The overarching goal is that enhanced data literacy will pave the way for higher-quality decisions, leading to compounded benefits over time. A prime illustration of this principle in action is the ‘plan, do, check, act’ cycle of continuous improvement, used heavily in the manufacturing sector. This repetitive, four-step approach for ongoing improvement ensures you plan a change, implement it (do), review the results (check), and then use what you’ve learned to make further enhancements (act), repeating this cycle for continual progress.
By systematically applying this approach, we can gradually discover more efficient and effective ways to deliver projects. It involves making incremental adjustments to processes, informed by data insights, rather than attempting to leap directly to the final outcome.
This methodical progression contrasts sharply with the challenges faced in adopting offsite manufacturing. Offsite manufacturing’s struggle to gain traction may partly stem from its leapfrogging nature, bypassing the gradual evolution and refinement of processes.
By embracing a more incremental approach, grounded in data-driven insights, we might better navigate the complexities of project delivery and unearth innovative solutions that are both effective and sustainable.
“Enhanced data literacy will pave the way for higher-quality decisions, leading to compounded benefits over time.”
Addressing the rubbish factor
One of the phrases you hear quite a lot while implementing digital change is ‘rubbish in, rubbish out’ (often substituting ‘rubbish’ for the speaker’s profanity of choice). The way it is delivered often implies that the incoming ‘rubbish’ is an inevitable fact, almost accepted as a foregone conclusion. Data literacy is the tool that corrects and refines this information for the benefit of downstream stakeholders.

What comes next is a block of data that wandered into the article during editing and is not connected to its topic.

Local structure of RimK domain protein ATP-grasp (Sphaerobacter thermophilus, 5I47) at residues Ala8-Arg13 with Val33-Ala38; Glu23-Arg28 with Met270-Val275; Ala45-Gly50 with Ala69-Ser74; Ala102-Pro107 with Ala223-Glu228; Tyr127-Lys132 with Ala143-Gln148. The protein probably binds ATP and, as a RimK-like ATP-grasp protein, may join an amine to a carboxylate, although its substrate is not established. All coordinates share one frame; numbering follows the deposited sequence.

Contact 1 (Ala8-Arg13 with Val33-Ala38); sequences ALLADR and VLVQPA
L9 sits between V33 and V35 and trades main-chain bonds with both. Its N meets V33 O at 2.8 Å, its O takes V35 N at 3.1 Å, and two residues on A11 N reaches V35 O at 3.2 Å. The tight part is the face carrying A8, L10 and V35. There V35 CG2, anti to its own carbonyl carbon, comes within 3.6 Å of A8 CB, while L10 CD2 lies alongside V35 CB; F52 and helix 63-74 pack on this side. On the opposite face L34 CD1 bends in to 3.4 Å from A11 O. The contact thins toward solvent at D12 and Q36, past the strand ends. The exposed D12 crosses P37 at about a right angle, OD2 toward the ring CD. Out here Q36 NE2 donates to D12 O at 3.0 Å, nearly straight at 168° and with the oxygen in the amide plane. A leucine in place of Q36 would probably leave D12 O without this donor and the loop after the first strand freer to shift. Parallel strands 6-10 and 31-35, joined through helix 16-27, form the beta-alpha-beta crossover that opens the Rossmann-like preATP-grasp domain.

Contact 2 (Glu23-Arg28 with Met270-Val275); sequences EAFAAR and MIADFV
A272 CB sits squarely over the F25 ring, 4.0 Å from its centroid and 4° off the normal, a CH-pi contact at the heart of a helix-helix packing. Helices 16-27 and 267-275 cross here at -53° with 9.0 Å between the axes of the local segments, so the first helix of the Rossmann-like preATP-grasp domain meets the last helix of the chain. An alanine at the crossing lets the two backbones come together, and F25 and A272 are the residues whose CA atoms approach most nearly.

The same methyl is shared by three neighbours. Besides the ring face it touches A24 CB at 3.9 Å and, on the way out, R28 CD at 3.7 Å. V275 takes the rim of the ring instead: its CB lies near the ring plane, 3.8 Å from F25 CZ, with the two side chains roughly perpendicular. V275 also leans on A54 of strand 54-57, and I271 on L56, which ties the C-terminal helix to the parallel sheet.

Consider the example of spreadsheets: when used correctly, they are incredibly effective tools, yet improper use can create significant problems. Despite being major repositories of industry data, efforts to strictly control them often meet with creative workarounds. The solution lies not in punitive measures for non-conformance, but in encouraging better practices.
By educating people about the value of data, its purpose, and ways to extract maximum benefit, we can achieve far better outcomes. Especially when our aim is to make incremental, rather than large, generational improvements, the contribution of these individuals in refining processes becomes crucial.
How many Excel documents have you seen lately that use formal Tables, PowerQuery, Pivot Tables, Lambda functions, or named ranges? Instead, we often rely on fragile formulas, decades-old Visual Basic scripts and colour formatting in documents.
In the next articles in this series, I will take a look at how to enable a more data-literate workforce, and what outcomes you can expect as you improve the data literacy within your business.
Matthew Osment is a consultant in the construction industry. He recently founded Shift to deliver digital transformation in the sector in more innovative ways. By offering free, open-source tools for data management and creating free content and training, Shift hopes to empower construction professionals to start making incremental change in their businesses and apply the concept of continuous improvement to construction.